In what could prove to be groundbreaking research in “manufacturing” blood in the laboratory, scientists at the St. Jude Children’s Research Hospital in Tennessee have used time-lapse videos to study blood stem cells. The findings were revealed in the journal Nature Cell Biology.
Video Surveillance of Blood Stem Cells
Akin to private investigators, the scientists used video surveillance to identify the development of blood-forming stem cells, focusing particularly on identifying the cells that trigger this process. The findings will help pave the way for creating precursor cells in the laboratory that can differentiate into blood cells. In this way, the scientists hope to create donor blood in the laboratory.
Transplantable Lab-Grown Blood-Forming Cells
Wilson Clements, Ph.D., of the Department of Hematology at St. Jude explains that the findings will offer new insights into the development of hematopoietic (blood-forming) stem cells and expand the avenues of investigating precursor cells in the laboratory.
Blood Stem Cells
Blood stem cells are master cells that can differentiate into the various types of blood cells found in the human body. They play an important role in the treatment of blood cancers such as leukemia and other disorders of the blood such as sickle cell disease. Blood stem cells are also used to deliver gene therapy. The investigators hope that a better understanding of the development of blood stem cells will lead to the production of pluripotent stem cells in the laboratory to address the shortage of donors.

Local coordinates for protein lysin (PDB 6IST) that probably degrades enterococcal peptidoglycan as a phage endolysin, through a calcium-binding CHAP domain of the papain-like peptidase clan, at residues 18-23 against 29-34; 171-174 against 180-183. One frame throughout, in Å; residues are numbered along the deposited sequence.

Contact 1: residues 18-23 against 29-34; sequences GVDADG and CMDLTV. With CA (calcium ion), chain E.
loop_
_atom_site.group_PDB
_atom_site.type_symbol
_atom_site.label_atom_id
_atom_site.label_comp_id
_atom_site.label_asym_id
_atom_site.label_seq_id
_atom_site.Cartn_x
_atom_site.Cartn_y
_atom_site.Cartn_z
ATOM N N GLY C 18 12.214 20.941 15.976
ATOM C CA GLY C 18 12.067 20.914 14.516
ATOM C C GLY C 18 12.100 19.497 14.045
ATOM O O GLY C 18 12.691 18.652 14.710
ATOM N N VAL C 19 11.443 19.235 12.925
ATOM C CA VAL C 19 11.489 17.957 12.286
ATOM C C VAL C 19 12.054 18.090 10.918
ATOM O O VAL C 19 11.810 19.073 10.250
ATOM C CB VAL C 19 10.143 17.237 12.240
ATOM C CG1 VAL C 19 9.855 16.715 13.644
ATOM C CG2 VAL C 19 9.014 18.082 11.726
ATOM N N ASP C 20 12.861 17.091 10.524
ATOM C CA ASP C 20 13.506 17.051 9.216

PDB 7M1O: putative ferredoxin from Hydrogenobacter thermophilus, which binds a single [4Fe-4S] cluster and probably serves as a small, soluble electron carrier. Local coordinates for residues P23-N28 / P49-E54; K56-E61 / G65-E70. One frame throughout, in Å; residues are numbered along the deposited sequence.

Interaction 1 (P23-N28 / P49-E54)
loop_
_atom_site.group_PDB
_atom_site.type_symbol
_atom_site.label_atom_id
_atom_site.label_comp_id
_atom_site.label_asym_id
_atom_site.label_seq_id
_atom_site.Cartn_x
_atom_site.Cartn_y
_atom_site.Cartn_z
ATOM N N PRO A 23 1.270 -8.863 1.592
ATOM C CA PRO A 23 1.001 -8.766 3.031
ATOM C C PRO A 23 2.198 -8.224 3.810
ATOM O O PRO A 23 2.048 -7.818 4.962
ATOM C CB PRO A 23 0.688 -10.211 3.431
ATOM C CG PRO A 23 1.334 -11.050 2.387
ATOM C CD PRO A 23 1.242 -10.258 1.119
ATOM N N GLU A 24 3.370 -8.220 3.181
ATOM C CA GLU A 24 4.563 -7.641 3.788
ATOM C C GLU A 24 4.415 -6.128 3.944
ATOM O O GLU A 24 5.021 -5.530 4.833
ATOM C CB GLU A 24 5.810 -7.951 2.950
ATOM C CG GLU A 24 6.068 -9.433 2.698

Blood Stem Cells Studied with Time-Lapse Videos
Time-lapse videos were used to better understand how blood-forming cells arise from the internal lining of developing blood vessels before birth. Certain endothelial cells become blood stem cells, and scientists want to better understand what triggers this conversion.
The team identified neural crest cells, which are found in the developing embryo’s spinal cord, to be the key mediators in the conversion of endothelial cells to blood stem cells. The researchers used time-lapse videos to study the migration of neural crest cells in zebrafish, which have a blood system that is very similar to humans. About 24 hours after the migration, the time-lapse videos showed that the neural crest cells had lined up along the endothelial cells in the developing aorta and switched on genes which would convert them to blood stem cells. The signaling proteins used by the cells remain unidentified, but adrenaline and noradrenaline have been eliminated as possible signals.
In further experiments, the team disrupted the migration of neural crest cells and blocked their migration to the aortic endothelium. This led to a blocking of the development of blood stem cells in the zebrafish that otherwise developed normally. The experiments have identified the previously unknown population of niche cells that trigger blood stem cell production in the developing embryo.